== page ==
The spate of attacks, that too on multiple targets across Pakistan, is an indication that the insurgents can no longer be considered to be confined to just the tribal regions. Hinting at its future course of action after striking the military camp in Wazirabad, the TTP has indicated it is activating its Punjabi Taliban wing, meaning more attacks in Punjab.
And the threatened attack by the Punjabi Taliban came early on the morning of July 12 when unidentified gunmen entered a private hostel in Lahore and killed nine policemen working in the prison department of the Khyber Pakhtunkwa province who were staying there. They were undergoing training in the national academy of prison administration in Lahore run by the federal government.
Since the academy could not provide accommodation to all the trainees in its premises, 28 from the KP province and three from Pakistan-Occupied Kashmir [ Images ] had been put up in a private hostel. According to an IGP of Lahore, about 10 terrorists reached the hostel at about 5.30 am in a car and three motor cycles, indiscriminately opened fire and threw hand-grenades and escaped in their vehicles.
According to the Agence France [ Images ] Presse, one Ehsanullah Ehsan, who claimed to be a spokesman of the Pakistani Taliban, rang up the AFP office and said that the attack proved "no place is beyond our reach". He claimed that five attackers had targeted the policemen because Taliban inmates were tortured in prisons and added that the raid was "part of chain of attacks" that started in Punjab's Gujrat district on July 9 and would continue.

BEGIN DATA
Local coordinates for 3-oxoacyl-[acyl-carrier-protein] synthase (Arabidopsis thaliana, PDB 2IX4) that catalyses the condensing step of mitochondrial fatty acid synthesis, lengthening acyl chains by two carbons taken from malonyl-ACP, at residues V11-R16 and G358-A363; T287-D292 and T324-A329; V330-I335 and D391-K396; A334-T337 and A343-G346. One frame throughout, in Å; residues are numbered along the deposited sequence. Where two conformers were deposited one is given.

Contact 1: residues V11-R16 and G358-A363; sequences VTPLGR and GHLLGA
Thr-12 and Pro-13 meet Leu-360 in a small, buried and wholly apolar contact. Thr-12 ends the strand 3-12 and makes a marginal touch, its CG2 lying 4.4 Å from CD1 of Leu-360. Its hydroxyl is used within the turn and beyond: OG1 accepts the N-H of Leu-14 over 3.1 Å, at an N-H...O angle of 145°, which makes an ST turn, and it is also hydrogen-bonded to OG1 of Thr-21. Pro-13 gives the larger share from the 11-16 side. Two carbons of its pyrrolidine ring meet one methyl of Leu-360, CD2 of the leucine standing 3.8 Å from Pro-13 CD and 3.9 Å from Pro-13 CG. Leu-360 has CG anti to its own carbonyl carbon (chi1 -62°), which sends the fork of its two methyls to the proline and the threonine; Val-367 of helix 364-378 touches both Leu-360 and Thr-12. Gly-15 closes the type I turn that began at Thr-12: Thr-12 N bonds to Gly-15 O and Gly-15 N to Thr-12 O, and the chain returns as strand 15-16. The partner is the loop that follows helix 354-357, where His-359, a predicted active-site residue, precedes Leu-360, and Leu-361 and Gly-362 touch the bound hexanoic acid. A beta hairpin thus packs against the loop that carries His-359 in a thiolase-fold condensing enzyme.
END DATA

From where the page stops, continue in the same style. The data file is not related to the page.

After the May 22, 2011, attack by the Tehrik-e-Taliban Pakistan on the PNS Mehran, the base of the air wing of the Pakistan Navy in Karachi, there was a lull in the attacks of the Pakistani Taliban on governmental targets, particularly in the non-tribal areas.
However, the Lashkar-e-Jhangvi, which is considered as identical with what is referred to as the Punjabi Taliban, has kept up its attacks on Shia targets in Balochistan. It is reported to have killed about 80 Shias, mainly Hazaras, in Balochistan since the beginning of this year, without any action being taken against it by the Pakistani authorities.
Pakistan Interior Minister Rehman Malikhas has been periodically blaming the LEJ for some of the violent incidents in Karachi.
While the followers of Fazlullah, who operate from Nuristan in Afghanistan, and those of Hakimullah Mehsud, who operate from North Waziristan in the Federally-Administered Tribal Areas of Pakistan, are referred to as the Pashtun Taliban, the cadres of the LEJ, who operate from sanctuaries in Pakistani Punjab, are referred to as the Punjabi Taliban.
After a lull of a little more than a year, these elements have resumed their attacks on governmental targets. The resumption of the attacks cannot be attributed to the resumption of NATO transit supplies, since the attack in Dir took place before the NATO supplies were resumed and the ban was still in force. The reasons for the resumption of the attacks on governmental targets in the non-tribal areas are not clear.